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Nanuqsaurus hoglundi is a species of theropod dinosaur that lived during the Late Cretaceous period, approximately 70 million years ago. It was discovered in the Prince Creek Formation in Alaska, United States.

Nanuqsaurus belongs to the tyrannosaurid family, which includes the famous Tyrannosaurus rex. Unlike its giant relative, however, Nanuqsaurus was much smaller. It is estimated to have been around 6 meters in length and weighed around 1,000 kilograms, making it one of the smallest known tyrannosaurids.

The most notable feature of Nanuqsaurus is its skull, which is proportionally longer and thinner compared to other tyrannosaurids. This has led paleontologists to suggest that Nanuqsaurus may have been a specialized predator on smaller prey. Although its size was considerably smaller than that of Tyrannosaurus rex, its body structure and sharp teeth suggest that it was an efficient predator.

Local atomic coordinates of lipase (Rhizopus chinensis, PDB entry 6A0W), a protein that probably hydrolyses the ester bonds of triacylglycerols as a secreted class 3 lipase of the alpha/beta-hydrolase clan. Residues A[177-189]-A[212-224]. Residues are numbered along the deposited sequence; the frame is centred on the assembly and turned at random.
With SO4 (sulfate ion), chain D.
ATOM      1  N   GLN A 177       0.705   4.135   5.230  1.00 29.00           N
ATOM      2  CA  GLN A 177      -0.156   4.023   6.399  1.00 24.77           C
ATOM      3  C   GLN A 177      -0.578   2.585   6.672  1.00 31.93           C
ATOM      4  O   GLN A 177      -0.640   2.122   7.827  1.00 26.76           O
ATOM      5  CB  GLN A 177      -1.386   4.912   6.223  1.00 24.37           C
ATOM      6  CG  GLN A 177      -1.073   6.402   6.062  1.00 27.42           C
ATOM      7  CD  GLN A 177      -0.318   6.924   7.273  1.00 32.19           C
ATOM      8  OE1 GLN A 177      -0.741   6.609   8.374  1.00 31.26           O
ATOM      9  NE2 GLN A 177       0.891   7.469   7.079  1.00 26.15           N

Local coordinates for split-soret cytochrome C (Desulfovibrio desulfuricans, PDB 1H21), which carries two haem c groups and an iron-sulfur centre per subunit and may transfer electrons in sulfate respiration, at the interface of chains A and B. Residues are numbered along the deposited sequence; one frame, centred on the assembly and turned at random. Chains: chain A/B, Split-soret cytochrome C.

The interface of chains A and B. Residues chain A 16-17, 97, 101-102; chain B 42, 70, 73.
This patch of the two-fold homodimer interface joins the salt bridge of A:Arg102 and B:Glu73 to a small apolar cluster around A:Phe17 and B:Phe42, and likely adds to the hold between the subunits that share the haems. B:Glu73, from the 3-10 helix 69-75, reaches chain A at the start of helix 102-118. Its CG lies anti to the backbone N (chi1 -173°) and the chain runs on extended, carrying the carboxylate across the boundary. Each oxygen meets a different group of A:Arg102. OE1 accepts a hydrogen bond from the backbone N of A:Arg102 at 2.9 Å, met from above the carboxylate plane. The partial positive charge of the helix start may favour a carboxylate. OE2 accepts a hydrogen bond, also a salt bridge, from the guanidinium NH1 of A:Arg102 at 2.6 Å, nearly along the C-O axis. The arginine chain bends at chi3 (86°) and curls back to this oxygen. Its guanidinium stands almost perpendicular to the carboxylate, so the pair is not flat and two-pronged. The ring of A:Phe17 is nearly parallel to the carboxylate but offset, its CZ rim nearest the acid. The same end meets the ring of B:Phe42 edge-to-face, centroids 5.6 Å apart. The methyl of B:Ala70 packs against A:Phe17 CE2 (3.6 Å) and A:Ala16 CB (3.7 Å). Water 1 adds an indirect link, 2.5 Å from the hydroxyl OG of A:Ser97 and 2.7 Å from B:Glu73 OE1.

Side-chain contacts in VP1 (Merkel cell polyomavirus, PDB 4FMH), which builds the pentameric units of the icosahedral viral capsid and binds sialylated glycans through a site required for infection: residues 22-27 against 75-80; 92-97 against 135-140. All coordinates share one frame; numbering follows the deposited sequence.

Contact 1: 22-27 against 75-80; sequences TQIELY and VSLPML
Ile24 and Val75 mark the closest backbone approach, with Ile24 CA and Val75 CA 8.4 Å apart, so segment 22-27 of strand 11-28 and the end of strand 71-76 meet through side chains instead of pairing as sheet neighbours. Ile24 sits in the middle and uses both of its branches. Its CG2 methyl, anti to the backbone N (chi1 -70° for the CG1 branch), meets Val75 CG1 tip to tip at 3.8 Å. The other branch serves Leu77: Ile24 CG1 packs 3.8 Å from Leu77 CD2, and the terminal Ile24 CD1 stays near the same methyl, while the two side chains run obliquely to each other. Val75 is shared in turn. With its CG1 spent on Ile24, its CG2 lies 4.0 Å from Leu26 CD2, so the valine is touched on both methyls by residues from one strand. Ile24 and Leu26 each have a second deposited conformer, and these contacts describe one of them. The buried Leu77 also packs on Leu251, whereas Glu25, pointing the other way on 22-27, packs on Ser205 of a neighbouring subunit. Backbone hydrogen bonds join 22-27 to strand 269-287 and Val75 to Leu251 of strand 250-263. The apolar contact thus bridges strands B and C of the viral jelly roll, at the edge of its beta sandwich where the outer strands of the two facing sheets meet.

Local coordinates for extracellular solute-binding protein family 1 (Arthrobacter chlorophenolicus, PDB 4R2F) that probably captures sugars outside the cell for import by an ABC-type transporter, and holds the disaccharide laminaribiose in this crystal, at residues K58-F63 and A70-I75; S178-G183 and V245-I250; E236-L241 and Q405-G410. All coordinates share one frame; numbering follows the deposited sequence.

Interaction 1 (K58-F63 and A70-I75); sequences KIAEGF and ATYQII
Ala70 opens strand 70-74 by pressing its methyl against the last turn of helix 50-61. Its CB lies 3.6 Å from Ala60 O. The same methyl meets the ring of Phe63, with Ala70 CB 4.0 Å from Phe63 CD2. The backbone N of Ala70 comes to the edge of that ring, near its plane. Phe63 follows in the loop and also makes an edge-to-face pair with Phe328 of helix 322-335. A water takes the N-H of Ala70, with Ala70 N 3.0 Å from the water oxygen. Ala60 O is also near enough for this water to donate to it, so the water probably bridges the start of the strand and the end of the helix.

Due to the paucity of fossils found so far, the exact details of Nanuqsaurus anatomy and behavior are still being researched and debated. However, their discovery has provided valuable information on the diversity and evolution of tyrannosaurids during the Late Cretaceous in the Arctic.

The name "Nanuqsaurus" comes from the Inupiaq word "nanuq", which means "polar bear", referencing the fact that it was discovered in Alaska, a place known for its population of polar bears. The specific epithet "hoglundi" honors geologist Robert Hoglund, who has contributed significantly to the knowledge of Alaskan geology and supported paleontological research in the region.

Approximate measurements of the Nanuqsaurus

  • 1:72 scale - 87 mm long
  • 1:35 scale - 180 mm long